Small islands accuse rich countries of "eco-terrorists"
The small islands, threatened by rising sea levels, accused industrialized countries in Mauritius in 2005 of committing acts of "eco-terrorism" and called on them, along with UN Secretary General Kofi Annan, to act against climate change.
President Anote Tong, head of state of Kiribati, a Pacific atoll of 90.000 inhabitants just a few meters above sea level, denounced greenhouse gas emissions, responsible for global warming, during an international UN meeting in Port-Louis devoted to small island developing states.
"These deliberate acts on the part of some, intended to secure their profits to the detriment of others, can be compared to acts of terrorism, eco-terrorism," he added. “The international community must take immediate and comprehensive action to reduce greenhouse gas emissions,” Tong said.
“We need to be ready to take decisive action on climate change,” Annan confirmed at the same meeting.
“Who would dare say that what we are doing is enough? ", He asked, calling on the international community" to take decisive action in the face of climate change ".
With the Maldives, Tuvalu and the Marshall Islands, the Republic of Kiribati is one of the most threatened countries by the rising waters, linked to global warming. Maldives capital, Male, could disappear in 2100, according to a scenario of local authorities.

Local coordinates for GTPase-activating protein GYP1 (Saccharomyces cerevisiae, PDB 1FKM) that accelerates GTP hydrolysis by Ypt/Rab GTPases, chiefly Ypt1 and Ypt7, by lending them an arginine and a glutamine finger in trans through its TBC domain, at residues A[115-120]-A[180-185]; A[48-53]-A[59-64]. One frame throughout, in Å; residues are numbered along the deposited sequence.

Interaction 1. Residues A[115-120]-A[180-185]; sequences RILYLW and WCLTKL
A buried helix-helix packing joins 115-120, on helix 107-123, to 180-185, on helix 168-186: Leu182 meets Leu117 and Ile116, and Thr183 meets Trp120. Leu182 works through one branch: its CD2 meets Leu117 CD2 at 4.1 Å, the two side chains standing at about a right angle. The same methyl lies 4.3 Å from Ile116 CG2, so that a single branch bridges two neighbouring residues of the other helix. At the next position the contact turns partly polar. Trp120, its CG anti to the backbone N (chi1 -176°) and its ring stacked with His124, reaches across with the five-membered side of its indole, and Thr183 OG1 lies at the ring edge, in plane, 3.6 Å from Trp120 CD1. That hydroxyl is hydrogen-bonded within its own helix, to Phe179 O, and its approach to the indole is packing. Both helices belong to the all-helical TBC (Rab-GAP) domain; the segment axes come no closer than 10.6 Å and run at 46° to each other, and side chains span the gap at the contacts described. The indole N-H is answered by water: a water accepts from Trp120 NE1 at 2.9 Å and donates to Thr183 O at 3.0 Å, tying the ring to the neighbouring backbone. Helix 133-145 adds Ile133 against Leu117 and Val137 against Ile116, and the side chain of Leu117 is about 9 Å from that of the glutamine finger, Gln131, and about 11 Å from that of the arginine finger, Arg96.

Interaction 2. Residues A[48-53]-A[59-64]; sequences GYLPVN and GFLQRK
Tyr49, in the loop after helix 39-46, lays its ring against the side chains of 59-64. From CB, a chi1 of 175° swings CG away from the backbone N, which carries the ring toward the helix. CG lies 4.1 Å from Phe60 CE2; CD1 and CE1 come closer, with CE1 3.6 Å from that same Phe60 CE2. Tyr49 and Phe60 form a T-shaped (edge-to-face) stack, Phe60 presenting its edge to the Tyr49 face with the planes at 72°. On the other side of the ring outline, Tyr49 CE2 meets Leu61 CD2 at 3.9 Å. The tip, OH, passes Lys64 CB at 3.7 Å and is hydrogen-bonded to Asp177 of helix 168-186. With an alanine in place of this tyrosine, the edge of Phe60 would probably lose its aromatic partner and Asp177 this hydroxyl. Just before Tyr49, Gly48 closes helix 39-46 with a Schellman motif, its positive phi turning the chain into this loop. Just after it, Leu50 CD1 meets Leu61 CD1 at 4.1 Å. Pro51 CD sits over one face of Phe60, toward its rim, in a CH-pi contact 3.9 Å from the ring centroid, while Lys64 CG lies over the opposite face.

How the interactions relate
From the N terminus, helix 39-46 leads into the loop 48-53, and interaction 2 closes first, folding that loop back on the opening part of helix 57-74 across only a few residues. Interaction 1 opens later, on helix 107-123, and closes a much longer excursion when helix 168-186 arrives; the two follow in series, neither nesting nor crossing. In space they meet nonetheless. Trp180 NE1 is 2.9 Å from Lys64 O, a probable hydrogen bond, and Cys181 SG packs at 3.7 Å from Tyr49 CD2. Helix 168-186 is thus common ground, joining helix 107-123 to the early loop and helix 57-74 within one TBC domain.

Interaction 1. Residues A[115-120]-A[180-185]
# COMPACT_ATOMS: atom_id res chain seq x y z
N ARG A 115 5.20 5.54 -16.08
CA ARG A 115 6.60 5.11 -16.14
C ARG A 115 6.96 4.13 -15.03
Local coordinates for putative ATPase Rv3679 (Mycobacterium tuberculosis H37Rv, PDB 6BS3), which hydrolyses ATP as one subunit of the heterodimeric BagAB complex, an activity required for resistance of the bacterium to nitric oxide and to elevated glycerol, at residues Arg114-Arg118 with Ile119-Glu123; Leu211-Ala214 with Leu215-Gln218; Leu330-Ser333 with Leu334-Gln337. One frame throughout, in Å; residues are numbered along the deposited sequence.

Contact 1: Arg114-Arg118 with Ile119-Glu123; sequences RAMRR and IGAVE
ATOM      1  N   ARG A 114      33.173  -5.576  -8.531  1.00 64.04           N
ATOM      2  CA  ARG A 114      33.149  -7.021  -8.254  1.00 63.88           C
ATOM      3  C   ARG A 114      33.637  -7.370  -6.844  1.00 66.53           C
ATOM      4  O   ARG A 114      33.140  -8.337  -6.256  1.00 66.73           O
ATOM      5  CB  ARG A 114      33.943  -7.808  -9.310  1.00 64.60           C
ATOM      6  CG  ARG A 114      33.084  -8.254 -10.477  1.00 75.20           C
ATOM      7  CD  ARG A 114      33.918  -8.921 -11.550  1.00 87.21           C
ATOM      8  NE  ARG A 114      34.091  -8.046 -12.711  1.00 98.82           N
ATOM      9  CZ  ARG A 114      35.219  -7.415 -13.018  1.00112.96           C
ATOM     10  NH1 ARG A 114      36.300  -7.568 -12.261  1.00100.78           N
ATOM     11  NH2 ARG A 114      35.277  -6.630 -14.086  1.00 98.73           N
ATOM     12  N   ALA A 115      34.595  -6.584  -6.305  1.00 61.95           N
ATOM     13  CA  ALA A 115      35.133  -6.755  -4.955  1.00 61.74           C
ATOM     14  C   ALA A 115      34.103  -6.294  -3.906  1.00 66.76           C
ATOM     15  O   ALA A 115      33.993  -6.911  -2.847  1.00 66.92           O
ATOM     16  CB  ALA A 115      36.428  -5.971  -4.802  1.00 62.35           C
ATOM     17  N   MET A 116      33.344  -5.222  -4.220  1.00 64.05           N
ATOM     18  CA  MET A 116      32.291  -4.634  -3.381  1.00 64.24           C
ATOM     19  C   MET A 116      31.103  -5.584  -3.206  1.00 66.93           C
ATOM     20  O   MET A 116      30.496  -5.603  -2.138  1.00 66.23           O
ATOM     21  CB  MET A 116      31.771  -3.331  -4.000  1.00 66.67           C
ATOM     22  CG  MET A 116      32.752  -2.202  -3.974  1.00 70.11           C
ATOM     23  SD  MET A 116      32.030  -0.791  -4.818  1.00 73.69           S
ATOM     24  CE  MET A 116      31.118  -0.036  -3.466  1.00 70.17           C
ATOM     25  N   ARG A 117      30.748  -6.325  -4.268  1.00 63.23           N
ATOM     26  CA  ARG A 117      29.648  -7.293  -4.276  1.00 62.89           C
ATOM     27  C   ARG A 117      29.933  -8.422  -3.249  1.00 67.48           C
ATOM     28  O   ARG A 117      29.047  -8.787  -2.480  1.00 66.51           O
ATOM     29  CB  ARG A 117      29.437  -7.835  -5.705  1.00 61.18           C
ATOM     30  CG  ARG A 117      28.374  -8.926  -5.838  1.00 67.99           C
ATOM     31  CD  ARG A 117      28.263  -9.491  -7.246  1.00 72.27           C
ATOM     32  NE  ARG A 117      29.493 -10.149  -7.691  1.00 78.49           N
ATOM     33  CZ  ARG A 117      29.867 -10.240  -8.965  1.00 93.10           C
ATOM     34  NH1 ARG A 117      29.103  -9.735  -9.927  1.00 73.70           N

February 16, 2005 will mark the entry into force of the Kyoto Protocol, which requires 38 industrialized countries to reduce their greenhouse gas emissions. This text was rejected by the United States, China and India.
The Cook Islands in the Pacific Ocean called on "all parties to ratify the Kyoto Protocol".
Without urgent measures, "the survival of our peoples in the small island developing states will be seriously compromised," warned the Prime Minister of Tuvalu, Maatia Toafa.
High waves of 3 meters were fired in February 2004 on this tiny Pacific country, where the highest point is at 4 meters.
"Without global actions (...) to stop the rise in sea level, (...) my people will turn into environmental refugees," said the President of the Marshall Islands, Kessai Note.